Race

So you thought slavery was over?

September 16, 2012

America is a society where its people are programmed to believe things are great. Its people believe they are living in the world’s best country. However, this is a country built on lies and deceit. A country that rakes away its old leaves by hiding them underneath the shade and disguising them by another name.

In history class, teachers teach slavery in the past-tense. Yet slavery still goes on today. Florida farms house drug-addicts who don’t get paid and receive threats if they wish to leave. Students don’t learn about what’s happening in their backyards. Adults don’t even know. But thanks to excellent reporting, people have the opportunity to know.

Ben Montgomery, Tampa Bay Times staff writer, illuminates on the heart-wrenching reality of slavery today. This is the link to the article. The lead immediately draws the reader in. Once the reader gets the gist of the article, it’s impossible to stop reading. Montgomery gives this issue a face by speaking to people who were enslaved. He gives first-hand accounts of what life was like on these farms. Instead of saying the workers were offered drugs, he gives specifics. He gives the name of alcohol: White Irish Rose. His words form a picture in the reader’s mind. The last paragraph brings chills up and down one’s spine.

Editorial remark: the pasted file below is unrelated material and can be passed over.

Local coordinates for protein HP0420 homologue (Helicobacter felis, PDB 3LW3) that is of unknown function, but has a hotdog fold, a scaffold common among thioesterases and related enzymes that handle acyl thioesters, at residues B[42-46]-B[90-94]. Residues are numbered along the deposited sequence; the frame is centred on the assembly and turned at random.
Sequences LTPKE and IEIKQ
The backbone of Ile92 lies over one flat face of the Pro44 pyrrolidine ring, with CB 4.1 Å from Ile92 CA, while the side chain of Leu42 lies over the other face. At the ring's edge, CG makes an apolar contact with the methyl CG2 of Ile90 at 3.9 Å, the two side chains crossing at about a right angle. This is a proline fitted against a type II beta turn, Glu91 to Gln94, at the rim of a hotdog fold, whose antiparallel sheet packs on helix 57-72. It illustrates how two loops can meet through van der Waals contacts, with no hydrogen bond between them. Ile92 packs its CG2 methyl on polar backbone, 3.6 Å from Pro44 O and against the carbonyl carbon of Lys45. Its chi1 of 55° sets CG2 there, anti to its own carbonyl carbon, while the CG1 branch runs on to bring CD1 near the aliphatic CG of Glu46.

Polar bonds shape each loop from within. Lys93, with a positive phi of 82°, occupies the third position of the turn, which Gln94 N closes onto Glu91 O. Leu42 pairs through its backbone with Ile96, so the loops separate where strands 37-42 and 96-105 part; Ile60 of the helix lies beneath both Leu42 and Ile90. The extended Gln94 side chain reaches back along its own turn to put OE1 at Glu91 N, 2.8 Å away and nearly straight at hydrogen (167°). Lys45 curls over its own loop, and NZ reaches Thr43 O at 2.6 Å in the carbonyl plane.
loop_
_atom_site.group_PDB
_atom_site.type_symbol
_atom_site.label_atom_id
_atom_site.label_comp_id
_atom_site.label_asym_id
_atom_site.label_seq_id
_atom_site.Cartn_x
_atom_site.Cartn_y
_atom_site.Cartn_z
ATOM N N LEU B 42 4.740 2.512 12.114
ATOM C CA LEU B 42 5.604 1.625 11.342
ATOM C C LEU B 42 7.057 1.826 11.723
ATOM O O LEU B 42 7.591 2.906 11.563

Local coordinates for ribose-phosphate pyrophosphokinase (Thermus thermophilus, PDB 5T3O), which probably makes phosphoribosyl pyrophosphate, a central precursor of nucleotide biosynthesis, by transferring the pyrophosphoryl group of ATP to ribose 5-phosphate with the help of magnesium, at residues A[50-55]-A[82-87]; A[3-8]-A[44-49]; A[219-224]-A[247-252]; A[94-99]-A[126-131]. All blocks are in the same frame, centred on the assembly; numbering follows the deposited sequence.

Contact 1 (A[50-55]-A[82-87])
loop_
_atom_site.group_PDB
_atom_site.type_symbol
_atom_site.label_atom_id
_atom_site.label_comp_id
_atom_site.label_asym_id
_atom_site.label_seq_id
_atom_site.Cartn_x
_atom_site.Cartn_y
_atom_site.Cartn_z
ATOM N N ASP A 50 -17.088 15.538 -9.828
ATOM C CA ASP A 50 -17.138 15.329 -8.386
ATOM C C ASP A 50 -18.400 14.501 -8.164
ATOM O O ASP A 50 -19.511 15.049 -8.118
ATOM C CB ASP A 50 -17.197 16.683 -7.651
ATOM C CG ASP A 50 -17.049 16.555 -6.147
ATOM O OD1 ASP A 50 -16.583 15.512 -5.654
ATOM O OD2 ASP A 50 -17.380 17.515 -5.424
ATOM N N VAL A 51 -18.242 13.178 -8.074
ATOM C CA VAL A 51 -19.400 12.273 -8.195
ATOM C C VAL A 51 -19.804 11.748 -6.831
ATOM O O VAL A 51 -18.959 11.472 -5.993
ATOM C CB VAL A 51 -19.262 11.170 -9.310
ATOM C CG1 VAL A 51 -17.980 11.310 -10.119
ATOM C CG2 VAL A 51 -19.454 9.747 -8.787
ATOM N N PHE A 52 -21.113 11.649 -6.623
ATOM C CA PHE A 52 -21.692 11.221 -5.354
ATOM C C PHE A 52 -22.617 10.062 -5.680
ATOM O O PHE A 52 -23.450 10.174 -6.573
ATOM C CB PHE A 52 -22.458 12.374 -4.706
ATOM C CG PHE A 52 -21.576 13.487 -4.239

This article fights off stereotypes for homeless, drug-addicted men. Montgomery gives a brief history on  LeRoy Smith. While people passing Smith by on the street may think he was never a successful man, Montgomery shows he once was. Smith had a college degree, had a high-paying job and was off to a good start. But sometimes, people lose their way. He humanized this issue, making it easier for the reader to sympathize and understand these workers. It was easier to understand why these drug-addicts would put up with the housing standards they were given. They were being fed drugs, and that’s all they wanted.

The worst part is that slavery’s face hasn’t changed. Black males are still pinpointed. People think equality is no longer an issue. Psh. Yeah, right. Every time I introduce myself to someone, I get that, “How do you say your name again?” It may seem minor to some, but I’m sure if I said, “Leslie,” there would be no problem. America can swim in its ignorance, but I sure won’t.

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